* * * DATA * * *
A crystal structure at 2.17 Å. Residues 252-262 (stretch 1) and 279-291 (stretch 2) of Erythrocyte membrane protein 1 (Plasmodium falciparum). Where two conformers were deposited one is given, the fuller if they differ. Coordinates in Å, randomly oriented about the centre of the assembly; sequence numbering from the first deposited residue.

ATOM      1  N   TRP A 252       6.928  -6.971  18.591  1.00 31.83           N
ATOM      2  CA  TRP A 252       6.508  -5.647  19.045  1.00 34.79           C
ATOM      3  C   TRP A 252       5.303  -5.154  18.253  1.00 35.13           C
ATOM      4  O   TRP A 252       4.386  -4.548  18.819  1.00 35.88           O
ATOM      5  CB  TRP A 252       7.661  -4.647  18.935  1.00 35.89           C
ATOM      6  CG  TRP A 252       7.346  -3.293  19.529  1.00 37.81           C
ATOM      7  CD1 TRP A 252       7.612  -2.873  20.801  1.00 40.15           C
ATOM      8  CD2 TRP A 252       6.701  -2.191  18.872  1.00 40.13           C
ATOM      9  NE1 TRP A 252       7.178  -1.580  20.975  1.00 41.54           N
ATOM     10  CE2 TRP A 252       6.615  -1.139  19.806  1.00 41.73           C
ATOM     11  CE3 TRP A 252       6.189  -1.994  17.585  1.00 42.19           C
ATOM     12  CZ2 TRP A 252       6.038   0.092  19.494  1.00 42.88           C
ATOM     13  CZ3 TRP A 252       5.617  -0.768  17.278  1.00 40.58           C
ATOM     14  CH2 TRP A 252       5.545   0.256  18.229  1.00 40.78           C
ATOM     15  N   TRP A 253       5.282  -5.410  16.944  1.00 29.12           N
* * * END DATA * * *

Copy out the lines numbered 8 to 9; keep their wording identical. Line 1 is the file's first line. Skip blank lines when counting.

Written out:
ATOM      7  CD1 TRP A 252       7.612  -2.873  20.801  1.00 40.15           C
ATOM      8  CD2 TRP A 252       6.701  -2.191  18.872  1.00 40.13           C